Here you will find answers to specific questions you might have about riding the South Downs Way on horse back.
If you have any questions which are not answered here, please have a look at the general FAQ page here.
How long will it take to ride the South Downs Way by horse?
Horse riders should plan their journey on the South Downs Way considering both their fitness and that of their horse. The Trail surface can be hard going on a horse so we would suggest that riders will be able to cover a similar distance per day as that of a fast walker.
Approximately 16 miles a day will probably mean about 7 hours per day in the saddle and the Trail completed in 6-7 days, but it has been completed in less. You know your horse better than us so don't risk the health of your horse.
How easy is it to ride the South Downs Way on horse back?
Completing the South Downs Way on horseback in one go isn't easy but is achievable and is an enjoyable experience but should only be taken on by confident and experienced riders.
- You should be able to mount and dismount without assistance
- You need to be confident in opening bridle gates whilst on horseback
- You need to be able to cross roads and bridges (over both water and roads) either on horseback or leading your horse
Novice riders should consider tackling the Trail in stages.
Where are the seperate Bridleway and Footpath routes?
At various points on the Trail the route divides directing walkers one way (Footpath route) and cyclists and horse riders another way (Bridleway route). Each split of the Trail is signposted on the ground and is marked in both Ordnance Survey and Harvey Maps. For ease of use, the South Downs Way like all rights of way in England is marked using the coloured way marking system which lets you know where you are allowed to go. For details of this please click here.
There are three main points where this occurs, from West to East they are:
Between the M3 at Winchester and Chilcomb, horse riders and cyclists are directed to follow the edge of the A31 (on a roadside path) and then down Kings Lane to Chilcomb.
In the Meon Valley near Exton, horse riders and cyclists are diverted to the quiet roads around the village of Exton rather than the narrow footpath. A map of this section is available here
The main separation of routes is between Alfriston and Eastbourne. Horse riders and cyclists must take the more northerly route of the South Downs Way via Jevington, while walkers can take a southerly route over the Seven Sisters.Please be aware that walkers can also take the Bridleway routes if they prefer, so do not be surprised to see them.
Do I have to start or finish in Winchester City centre with my horse?
No, Winchester City centre is not a great place to try and box or de-box a horse, so unless you really want to take on city traffic we would advise starting or finishing the Trail at the western end in Chilcomb village. This avoids the city centre and the M3 bridge crossing.
Please note that Chilcomb is a small village and is best suited as a setting down and picking up point only. Please park considerately in the village.
What types of path can I ride on?
The South Downs Way, like the rest of the Public Rights of Way network, is made up of paths of different types. The designation of these paths define who has legal right to use them. They are often waymarked by colour.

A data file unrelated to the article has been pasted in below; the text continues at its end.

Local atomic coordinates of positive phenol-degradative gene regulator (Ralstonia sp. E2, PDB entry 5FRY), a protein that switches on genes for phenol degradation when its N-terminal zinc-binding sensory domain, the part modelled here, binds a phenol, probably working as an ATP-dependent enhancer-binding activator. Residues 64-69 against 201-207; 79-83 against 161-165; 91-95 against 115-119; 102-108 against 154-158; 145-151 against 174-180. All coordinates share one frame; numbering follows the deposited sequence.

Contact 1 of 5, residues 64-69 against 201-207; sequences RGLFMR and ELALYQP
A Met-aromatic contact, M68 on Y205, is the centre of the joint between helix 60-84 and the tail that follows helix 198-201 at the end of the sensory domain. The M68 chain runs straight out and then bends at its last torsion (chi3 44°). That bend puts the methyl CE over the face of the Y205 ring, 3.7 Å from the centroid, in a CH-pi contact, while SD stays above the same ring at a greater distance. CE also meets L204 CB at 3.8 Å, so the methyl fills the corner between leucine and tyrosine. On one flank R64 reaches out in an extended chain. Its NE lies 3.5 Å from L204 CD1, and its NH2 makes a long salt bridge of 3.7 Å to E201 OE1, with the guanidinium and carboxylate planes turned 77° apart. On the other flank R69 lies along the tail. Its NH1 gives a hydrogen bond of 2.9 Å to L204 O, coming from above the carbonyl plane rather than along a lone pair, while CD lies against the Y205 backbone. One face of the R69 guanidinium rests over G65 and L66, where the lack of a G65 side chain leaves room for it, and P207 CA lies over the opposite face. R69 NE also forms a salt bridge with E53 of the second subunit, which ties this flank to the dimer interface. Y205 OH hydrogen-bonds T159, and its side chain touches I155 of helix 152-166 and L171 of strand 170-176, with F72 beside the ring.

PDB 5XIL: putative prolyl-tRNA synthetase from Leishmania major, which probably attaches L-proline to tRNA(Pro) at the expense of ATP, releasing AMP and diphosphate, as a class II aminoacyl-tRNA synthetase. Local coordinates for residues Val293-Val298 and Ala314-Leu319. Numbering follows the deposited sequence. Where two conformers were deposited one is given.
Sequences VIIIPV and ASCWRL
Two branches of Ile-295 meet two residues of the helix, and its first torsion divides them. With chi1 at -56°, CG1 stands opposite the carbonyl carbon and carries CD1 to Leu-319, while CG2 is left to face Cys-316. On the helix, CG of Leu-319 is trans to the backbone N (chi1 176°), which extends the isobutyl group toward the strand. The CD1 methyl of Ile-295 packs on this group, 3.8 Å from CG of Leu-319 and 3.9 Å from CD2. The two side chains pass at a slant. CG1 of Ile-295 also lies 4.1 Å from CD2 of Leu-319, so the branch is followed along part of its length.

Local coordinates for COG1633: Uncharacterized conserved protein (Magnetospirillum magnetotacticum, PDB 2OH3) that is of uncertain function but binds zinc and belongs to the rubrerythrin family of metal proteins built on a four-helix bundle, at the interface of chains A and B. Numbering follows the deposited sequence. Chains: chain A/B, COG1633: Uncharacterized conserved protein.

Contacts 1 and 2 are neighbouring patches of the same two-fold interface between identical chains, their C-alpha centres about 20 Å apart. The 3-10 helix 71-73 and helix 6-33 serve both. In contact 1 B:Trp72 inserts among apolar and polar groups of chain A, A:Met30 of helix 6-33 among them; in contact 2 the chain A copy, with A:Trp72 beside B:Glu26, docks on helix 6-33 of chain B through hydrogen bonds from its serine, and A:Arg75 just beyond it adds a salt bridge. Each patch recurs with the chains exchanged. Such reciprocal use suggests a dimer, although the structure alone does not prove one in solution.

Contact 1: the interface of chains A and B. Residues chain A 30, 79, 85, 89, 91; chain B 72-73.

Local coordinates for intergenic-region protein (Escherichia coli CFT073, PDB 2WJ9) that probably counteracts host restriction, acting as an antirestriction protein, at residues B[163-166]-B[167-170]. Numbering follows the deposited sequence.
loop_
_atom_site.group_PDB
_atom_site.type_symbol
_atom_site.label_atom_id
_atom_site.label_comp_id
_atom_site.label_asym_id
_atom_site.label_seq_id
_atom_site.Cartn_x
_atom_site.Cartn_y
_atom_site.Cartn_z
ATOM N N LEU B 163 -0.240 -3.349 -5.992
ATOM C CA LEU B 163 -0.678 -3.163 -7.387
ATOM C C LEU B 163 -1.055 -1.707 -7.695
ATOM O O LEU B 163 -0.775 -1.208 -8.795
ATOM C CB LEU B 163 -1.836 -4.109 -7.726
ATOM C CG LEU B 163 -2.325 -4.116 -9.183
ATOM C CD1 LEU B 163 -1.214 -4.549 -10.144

- Footpath [Yellow] Walkers only
- Bridleway [Blue] Walkers, Horse Riders and Cyclists
- Restricted Byway [Plum] Walkers, Horse Riders, Cyclists and Carriage Drivers
- Byway [Red] Walkers, Horse Riders, Cyclists, Carriage Drivers and Motorised vehicles.
Please note that some Byways and Restricted Byways have additional Traffic Regulation Orders (TRO) in place on them to try and combat illegal use or abuse which can remove the rights of carriage drivers or motorised vehicles. These TROs are managed and regulated by the local Highway Authorities (County Councils) who you will need to contact for further information.
Is there anywhere I can stay along the South Downs Way with my horse?
Yes, there are a number of accommodation providers who also provide stabling or paddock facilities for your horse.All details about accommodation with stable/paddock provision can be found either on the accommodation pages of this website or in the printed SDW Accommodation Guide available from the South Downs Way National Trail Office priced £5.50: more information here.
Are there any circular riding routes?
Visit the Walks and Rides pages of the South Downs Way website for a selection of circular routes in the South Downs.
Please note that not all the routes are sutiable for horse riders and some are for walkers only.
Who has right of way?
On Bridleways, cyclists should give way to walkers and horse riders. Cyclists should know to pass slowly and with a friendly shout or ring of a bell if they approach from behind, but beaware that on a windy day on the Downs it can be difficult to hear them approach.
Are there any organised horse riding holidays/packages?
Unfortunately we do not know of any horse riding holidays or packages in the South Downs. There are, however, a number of endurance horse riding events which happen annualy in the South Downs run by Endurance GB, more details can be found on their website: www.endurancegb.co.uk
Is there anywhere I can water my horse on the Trail?
There are a number of drinking water taps and troughs on the Trail but not all taps have troughs so it is worth taking a collapsible bucket or equivalent to fill up for your horse if the weather is going to be warm. Water points can be viewed on our interactive map here or downloaded as a list here.